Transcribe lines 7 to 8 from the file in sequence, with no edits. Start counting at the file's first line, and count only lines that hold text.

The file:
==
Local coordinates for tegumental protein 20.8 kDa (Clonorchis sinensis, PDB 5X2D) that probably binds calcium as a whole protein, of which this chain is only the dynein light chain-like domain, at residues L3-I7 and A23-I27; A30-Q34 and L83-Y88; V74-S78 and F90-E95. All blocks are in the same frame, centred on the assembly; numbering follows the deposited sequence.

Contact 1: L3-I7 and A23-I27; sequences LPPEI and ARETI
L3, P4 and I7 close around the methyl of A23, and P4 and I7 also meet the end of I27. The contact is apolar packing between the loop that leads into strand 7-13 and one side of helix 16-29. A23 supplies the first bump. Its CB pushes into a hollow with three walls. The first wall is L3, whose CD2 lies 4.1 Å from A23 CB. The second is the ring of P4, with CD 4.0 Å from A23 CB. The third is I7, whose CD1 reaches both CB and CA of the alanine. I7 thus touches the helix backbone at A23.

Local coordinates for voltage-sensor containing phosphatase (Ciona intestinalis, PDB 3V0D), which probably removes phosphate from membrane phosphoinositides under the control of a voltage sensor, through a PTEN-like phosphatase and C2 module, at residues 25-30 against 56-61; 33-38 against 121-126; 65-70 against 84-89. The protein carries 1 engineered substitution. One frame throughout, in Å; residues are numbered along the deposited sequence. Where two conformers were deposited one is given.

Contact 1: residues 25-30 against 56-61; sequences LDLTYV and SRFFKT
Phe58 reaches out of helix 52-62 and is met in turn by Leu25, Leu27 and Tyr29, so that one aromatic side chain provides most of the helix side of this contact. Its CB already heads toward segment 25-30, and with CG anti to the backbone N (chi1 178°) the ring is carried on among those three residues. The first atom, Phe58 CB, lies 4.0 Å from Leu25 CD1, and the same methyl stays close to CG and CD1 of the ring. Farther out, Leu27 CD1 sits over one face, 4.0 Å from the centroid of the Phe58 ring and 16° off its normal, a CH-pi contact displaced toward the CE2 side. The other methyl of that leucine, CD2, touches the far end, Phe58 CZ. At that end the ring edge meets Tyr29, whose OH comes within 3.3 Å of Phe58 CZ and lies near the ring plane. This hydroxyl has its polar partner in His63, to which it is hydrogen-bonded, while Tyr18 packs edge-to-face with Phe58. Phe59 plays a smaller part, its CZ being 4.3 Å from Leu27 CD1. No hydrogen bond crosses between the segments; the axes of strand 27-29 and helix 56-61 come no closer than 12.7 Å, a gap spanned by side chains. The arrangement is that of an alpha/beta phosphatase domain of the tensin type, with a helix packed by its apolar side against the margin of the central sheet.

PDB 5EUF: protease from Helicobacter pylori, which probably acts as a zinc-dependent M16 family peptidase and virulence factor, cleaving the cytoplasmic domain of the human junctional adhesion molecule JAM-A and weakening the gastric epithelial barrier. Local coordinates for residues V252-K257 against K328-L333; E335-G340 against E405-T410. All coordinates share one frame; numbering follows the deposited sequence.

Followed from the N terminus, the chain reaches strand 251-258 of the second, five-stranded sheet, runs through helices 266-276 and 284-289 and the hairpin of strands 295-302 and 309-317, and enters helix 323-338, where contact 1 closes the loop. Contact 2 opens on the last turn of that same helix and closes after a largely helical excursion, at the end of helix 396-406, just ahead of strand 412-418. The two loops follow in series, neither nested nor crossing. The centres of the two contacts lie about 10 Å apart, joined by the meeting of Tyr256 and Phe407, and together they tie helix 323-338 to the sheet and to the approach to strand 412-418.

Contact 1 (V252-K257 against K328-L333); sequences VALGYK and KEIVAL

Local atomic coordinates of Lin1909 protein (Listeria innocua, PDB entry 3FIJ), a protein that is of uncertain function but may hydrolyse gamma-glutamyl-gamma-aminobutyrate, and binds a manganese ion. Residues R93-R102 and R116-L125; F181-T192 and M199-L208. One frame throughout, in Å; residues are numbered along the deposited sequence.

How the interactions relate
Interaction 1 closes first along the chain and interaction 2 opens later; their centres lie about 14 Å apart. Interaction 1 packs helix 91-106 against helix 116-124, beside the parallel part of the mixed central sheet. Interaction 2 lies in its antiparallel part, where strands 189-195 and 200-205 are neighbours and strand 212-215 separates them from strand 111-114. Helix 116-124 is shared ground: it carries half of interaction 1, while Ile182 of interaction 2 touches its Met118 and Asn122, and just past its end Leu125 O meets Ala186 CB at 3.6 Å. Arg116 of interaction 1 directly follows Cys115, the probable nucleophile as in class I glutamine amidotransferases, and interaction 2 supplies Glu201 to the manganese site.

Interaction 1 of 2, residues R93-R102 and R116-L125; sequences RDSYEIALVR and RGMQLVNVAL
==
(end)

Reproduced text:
PDB 5EUF: protease from Helicobacter pylori, which probably acts as a zinc-dependent M16 family peptidase and virulence factor, cleaving the cytoplasmic domain of the human junctional adhesion molecule JAM-A and weakening the gastric epithelial barrier. Local coordinates for residues V252-K257 against K328-L333; E335-G340 against E405-T410. All coordinates share one frame; numbering follows the deposited sequence.

Followed from the N terminus, the chain reaches strand 251-258 of the second, five-stranded sheet, runs through helices 266-276 and 284-289 and the hairpin of strands 295-302 and 309-317, and enters helix 323-338, where contact 1 closes the loop. Contact 2 opens on the last turn of that same helix and closes after a largely helical excursion, at the end of helix 396-406, just ahead of strand 412-418. The two loops follow in series, neither nested nor crossing. The centres of the two contacts lie about 10 Å apart, joined by the meeting of Tyr256 and Phe407, and together they tie helix 323-338 to the sheet and to the approach to strand 412-418.